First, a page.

A sentimental favorite, the Finnish Flash continued his resurgence with yet another superb season (48 goals, 04 points) at age 36 and finally lifted the Cup for the first time in his 14-season career. The big question now: will he skate off into retirement?
7 of 21Robert Beck/SI
An undrafted free agent out of Colgate in 2000, the diminutive McDonald (5-11, 185) centered for Teemu Selanne and Chris Kunitz on the Ducks' top line, scoring 27 goals and 78 points during the regular season. He was particularly hot late in the Cup Final, with 6 points in the last three games.
8 of 21Robert Beck/SI
An undrafted gem signed as a free agent in 2005, the feisty playmaker was a 25-goal scorer during the regular season before being slowed by a broken hand and abdominal injury in playoffs, where he missed eight games.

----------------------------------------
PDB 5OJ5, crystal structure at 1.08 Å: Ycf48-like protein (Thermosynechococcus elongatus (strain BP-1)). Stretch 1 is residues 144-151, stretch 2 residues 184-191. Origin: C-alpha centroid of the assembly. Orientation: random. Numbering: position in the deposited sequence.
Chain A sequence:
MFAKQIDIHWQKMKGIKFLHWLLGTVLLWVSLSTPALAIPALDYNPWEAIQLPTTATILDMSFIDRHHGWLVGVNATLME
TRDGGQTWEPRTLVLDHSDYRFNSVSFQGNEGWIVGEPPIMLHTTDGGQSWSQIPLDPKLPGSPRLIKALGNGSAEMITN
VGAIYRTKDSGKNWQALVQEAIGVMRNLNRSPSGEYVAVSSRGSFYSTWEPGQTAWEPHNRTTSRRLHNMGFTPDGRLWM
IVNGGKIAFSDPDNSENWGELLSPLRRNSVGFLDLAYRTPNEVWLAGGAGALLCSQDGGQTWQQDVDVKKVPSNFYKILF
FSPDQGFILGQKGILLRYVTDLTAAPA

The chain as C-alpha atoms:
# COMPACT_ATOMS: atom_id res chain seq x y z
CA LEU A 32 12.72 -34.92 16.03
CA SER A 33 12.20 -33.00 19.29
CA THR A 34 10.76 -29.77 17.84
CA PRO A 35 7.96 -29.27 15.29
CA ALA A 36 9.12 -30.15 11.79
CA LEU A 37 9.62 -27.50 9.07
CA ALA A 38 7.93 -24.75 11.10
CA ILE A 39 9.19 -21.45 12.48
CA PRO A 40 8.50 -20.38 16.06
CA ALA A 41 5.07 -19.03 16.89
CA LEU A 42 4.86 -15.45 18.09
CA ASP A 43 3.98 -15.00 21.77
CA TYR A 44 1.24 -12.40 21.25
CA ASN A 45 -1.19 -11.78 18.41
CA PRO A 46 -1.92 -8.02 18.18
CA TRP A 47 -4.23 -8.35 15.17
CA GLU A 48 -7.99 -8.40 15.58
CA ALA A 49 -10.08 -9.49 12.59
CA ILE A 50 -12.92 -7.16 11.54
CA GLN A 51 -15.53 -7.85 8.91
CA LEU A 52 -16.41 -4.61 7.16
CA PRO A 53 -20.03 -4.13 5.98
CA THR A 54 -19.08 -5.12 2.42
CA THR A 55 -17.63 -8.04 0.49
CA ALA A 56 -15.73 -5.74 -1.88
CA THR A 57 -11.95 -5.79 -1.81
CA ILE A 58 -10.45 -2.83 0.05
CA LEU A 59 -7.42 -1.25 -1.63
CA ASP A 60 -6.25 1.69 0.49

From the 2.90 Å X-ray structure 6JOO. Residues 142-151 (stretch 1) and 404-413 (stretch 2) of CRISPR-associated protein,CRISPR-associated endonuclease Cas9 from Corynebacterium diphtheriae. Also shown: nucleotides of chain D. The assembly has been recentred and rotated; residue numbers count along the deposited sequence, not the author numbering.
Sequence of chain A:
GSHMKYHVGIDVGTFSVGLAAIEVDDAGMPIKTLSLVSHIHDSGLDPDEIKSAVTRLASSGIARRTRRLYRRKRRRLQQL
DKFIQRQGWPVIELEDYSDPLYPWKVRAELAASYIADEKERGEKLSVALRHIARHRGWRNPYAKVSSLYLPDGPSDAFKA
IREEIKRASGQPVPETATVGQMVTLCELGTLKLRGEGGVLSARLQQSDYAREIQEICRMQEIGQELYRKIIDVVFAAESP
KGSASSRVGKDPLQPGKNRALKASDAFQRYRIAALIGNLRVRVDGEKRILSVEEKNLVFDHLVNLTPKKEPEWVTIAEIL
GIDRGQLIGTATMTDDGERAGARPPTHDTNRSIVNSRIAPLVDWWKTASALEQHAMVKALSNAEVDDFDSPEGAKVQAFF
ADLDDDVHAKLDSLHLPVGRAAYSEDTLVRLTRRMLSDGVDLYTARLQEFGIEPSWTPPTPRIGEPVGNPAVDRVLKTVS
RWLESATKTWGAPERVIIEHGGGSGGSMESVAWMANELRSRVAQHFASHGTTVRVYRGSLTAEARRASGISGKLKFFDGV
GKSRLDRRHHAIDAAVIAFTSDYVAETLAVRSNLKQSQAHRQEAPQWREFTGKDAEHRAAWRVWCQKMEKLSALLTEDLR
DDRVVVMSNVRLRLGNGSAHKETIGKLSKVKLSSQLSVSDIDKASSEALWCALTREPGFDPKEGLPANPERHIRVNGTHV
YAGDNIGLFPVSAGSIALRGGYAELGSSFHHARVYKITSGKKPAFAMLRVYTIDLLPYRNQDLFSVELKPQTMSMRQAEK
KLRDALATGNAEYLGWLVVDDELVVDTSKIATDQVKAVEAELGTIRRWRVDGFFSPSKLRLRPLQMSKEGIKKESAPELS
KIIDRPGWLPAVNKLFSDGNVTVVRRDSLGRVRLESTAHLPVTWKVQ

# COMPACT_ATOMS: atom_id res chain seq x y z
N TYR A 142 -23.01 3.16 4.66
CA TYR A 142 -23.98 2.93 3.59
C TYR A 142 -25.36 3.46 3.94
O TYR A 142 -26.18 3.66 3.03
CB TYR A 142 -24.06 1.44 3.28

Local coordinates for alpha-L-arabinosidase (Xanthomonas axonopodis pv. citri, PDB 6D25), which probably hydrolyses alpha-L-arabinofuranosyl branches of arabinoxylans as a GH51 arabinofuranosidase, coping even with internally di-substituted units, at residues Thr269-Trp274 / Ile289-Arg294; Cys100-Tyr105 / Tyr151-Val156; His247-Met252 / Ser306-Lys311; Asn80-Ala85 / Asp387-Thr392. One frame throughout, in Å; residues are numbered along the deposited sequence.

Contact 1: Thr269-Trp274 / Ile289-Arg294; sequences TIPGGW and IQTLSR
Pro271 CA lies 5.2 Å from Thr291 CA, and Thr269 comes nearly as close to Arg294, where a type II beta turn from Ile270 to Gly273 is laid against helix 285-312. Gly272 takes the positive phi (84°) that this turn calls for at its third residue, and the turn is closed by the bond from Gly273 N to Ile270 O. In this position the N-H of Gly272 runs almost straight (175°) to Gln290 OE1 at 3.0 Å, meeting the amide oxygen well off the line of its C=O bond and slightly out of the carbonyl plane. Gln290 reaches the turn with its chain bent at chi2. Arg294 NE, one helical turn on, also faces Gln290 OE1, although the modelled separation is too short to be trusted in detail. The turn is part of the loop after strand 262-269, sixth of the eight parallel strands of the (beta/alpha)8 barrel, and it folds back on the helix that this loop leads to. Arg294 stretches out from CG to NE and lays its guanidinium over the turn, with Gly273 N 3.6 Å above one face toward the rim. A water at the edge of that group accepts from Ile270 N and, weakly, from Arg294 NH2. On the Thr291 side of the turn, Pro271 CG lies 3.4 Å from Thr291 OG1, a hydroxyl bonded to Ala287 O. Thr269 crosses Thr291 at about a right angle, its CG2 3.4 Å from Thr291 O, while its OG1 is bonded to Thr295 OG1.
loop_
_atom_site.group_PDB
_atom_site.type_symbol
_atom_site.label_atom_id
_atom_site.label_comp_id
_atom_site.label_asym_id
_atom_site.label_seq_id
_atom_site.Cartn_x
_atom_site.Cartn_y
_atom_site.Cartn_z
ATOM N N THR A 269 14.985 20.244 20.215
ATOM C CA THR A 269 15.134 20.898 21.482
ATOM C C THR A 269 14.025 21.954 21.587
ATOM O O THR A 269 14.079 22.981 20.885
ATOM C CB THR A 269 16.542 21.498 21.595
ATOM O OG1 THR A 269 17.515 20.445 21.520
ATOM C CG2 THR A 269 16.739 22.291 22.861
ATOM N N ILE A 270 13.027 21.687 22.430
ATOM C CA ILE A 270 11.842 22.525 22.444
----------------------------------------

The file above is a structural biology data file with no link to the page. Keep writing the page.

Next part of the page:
9 of 21David E. Klutho/SI
Anaheim's first-round pick (19th overall) in 2003, the sizeable (6-3, 213) 22-year old emerged as one of the NHL's top young players by scoring 25 goals during the 2006-07 regular season and leading the Ducks in scoring (7 goals, 17 points in 21 games) during the playoffs.
10 of 21David E. Klutho/SI
Acquired from Boston in a 2000 trade, the hard-checking Pahlsson's shutdown game made him a bona fide Conn Smythe candidate. He scored only three goals in the playoffs, but one of them won Game 2 of the Cup final.
11 of 21Lou Capozzola/SI